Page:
Ben was interested in transferring to Queens College of CUNY (where his parents attended college) or Stony Brook University (of the State University of New York). But, because of his professor’s advice, he also applied to Columbia University’s College of General Studies (GS, a division of Columbia for students who have had at least a one-year break in their college educations). He was accepted to Columbia’s GS and so decided to attend there. GS students have the same course requirements as students who begin at Columbia as freshmen.
A recent study by the United States Government Accountability Office (GAO) found that, on average, students lose 43% of their credits when they transfer. However, there is a great deal of variation. As described in my new book, around the time that Ben transferred from BMCC to GS, CUNY had just been through a contentious period establishing a set of policies (called Pathways) that would guarantee course credit transfer, including for general education and some major courses, among the 19 undergraduate colleges of CUNY. Until then, for example, some courses taken as general education (core) courses at one CUNY college would count only as electives at another CUNY college.
In contrast, when Ben transferred to GS at Columbia University, of the credits that he had accumulated at Berklee and BMCC, Columbia took the maximum that their policies allowed: 60 of the 124 required for receipt of a Columbia bachelor’s degree. In addition, many of these credits were taken by Columbia in fulfillment of its general education and psychology major requirements. So at the same time that students were having trouble transferring courses from one college to another within CUNY, which is a single university according to New York State Education Law, Ben had no difficulty transferring his credits from BMCC to Columbia, an apparent bolstering of the anecdotal evidence described in my new book that, prior to Pathways, it was easier to transfer outside of CUNY than within CUNY.
Unlike transfer students at many colleges, upon transferring to Columbia, Ben was required to attend orientation. He started at GS in the spring, and was in a cohort of a couple hundred new GS students, which he felt added significantly to his making a positive transition to Columbia. There were many other supports available to him at Columbia (e.g. tutoring).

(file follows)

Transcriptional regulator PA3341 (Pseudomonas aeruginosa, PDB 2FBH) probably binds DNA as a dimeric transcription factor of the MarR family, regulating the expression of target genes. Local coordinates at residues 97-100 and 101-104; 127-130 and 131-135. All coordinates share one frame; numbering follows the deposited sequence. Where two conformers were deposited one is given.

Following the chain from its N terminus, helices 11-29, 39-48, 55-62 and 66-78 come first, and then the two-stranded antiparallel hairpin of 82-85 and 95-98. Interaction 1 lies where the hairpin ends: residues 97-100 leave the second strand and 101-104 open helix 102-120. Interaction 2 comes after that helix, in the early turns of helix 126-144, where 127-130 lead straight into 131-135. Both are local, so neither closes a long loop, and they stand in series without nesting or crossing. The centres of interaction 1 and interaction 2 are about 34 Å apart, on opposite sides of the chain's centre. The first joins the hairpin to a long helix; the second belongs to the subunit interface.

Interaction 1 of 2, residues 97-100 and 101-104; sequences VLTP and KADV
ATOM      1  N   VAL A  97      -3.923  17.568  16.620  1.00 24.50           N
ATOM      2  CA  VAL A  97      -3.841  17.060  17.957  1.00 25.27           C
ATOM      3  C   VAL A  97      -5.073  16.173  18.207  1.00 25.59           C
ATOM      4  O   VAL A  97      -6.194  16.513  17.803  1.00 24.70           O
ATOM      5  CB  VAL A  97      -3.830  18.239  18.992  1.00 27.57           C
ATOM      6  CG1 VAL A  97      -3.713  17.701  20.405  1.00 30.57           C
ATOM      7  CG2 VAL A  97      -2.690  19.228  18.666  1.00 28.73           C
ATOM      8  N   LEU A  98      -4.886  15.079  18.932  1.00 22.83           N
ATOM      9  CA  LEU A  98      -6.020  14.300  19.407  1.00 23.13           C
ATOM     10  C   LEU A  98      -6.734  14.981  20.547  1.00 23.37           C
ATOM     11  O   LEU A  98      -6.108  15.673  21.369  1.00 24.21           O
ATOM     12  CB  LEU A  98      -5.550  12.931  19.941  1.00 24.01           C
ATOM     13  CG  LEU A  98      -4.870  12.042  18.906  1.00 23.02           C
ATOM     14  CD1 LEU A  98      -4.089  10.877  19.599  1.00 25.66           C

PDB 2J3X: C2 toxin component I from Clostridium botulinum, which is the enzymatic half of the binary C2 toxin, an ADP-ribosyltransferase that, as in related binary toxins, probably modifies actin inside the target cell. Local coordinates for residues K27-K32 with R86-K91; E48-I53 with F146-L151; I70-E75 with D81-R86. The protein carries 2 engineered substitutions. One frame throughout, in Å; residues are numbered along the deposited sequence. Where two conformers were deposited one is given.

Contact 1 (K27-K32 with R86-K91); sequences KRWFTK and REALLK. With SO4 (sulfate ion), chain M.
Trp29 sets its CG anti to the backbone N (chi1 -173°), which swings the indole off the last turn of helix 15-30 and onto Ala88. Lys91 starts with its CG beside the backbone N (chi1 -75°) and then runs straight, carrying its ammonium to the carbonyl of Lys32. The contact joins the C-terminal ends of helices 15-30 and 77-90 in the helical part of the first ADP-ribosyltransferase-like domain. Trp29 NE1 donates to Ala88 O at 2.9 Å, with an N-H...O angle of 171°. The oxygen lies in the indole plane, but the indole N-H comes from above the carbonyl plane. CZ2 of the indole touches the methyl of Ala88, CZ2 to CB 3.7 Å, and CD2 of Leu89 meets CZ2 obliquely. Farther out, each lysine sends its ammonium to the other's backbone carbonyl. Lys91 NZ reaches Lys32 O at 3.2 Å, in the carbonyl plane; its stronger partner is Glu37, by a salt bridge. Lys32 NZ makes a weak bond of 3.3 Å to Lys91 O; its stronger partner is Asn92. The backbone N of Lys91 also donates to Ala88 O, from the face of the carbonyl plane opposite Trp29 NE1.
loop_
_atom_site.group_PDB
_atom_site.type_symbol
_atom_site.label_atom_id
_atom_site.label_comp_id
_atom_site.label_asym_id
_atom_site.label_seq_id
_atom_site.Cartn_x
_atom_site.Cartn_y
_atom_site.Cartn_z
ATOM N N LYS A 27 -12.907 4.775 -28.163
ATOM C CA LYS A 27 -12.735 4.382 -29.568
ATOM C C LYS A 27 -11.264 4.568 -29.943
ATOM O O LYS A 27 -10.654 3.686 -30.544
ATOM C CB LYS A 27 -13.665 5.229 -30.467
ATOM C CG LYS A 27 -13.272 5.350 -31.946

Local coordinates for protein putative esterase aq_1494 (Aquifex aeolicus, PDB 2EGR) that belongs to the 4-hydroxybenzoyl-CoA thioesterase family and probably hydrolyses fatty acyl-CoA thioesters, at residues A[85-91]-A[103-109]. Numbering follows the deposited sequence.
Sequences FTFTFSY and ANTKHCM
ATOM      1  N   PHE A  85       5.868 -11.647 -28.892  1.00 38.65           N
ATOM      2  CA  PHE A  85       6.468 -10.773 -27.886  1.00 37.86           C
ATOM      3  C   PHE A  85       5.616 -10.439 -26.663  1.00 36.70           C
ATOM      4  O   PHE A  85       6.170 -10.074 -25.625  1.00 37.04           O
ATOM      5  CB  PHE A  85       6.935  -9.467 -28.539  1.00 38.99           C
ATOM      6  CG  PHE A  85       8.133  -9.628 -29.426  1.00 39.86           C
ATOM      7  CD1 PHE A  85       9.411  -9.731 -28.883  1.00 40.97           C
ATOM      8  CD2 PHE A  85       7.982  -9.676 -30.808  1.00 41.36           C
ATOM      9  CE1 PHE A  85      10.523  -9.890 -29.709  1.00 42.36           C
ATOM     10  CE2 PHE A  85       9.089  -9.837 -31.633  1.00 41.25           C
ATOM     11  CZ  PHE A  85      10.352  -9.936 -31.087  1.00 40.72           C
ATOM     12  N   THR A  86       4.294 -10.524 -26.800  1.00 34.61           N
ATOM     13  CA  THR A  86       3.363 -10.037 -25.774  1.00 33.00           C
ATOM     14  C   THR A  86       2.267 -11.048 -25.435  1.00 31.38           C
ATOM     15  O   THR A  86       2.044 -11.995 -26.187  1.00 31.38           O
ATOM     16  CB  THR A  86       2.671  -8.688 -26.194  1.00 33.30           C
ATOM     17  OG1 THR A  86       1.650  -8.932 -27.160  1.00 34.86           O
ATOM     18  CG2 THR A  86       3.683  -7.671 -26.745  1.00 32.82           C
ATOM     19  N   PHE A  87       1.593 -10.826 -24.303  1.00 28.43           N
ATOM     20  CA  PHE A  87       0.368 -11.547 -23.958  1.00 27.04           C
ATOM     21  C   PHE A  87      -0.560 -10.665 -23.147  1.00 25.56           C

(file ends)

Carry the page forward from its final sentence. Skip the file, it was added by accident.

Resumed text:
While working expeditiously on obtaining his Columbia bachelor’s degree, Ben, with his interest in research psychology, looked at the Columbia website for good research opportunities. There he came across the Community College Research Center, which is based at Columbia’s Teachers College. CCRC particularly intrigued Ben because of his experience at BMCC. He reached out to CCRC and subsequently began working there part-time while still in college.
Now, after starting his postsecondary experience at Berklee College of Music and BMCC, Ben is the recipient of a Columbia University bachelor’s degree (for which he spent far less money than had he started there as a freshman). And he is working full-time for a nonprofit organization helping to conduct research on increasing postsecondary students’ success.
As Ben made his way along the path from first entry to college to college graduation, he received advice from the several institutions that he attended. However, he cannot imagine having navigated that path successfully if he had not had parents who were college graduates. Students who are the first in their families to attend college have even more challenges to overcome in reaching graduation than did Ben.
In summary, among other lessons, Ben’s experience shows that: (1) some students can make excellent use of a second chance in college, which can involve transferring to a different institution, (2) sometimes credits transfer more easily to more selective, private colleges than to less selective, public colleges (even ones within the same university system), and (3) advice and support can be critical to a student’s success, including a transfer student’s success.
The higher education community is fortunate that Ben made his way through the transfer student maze and is now contributing to the success of other college students through his research.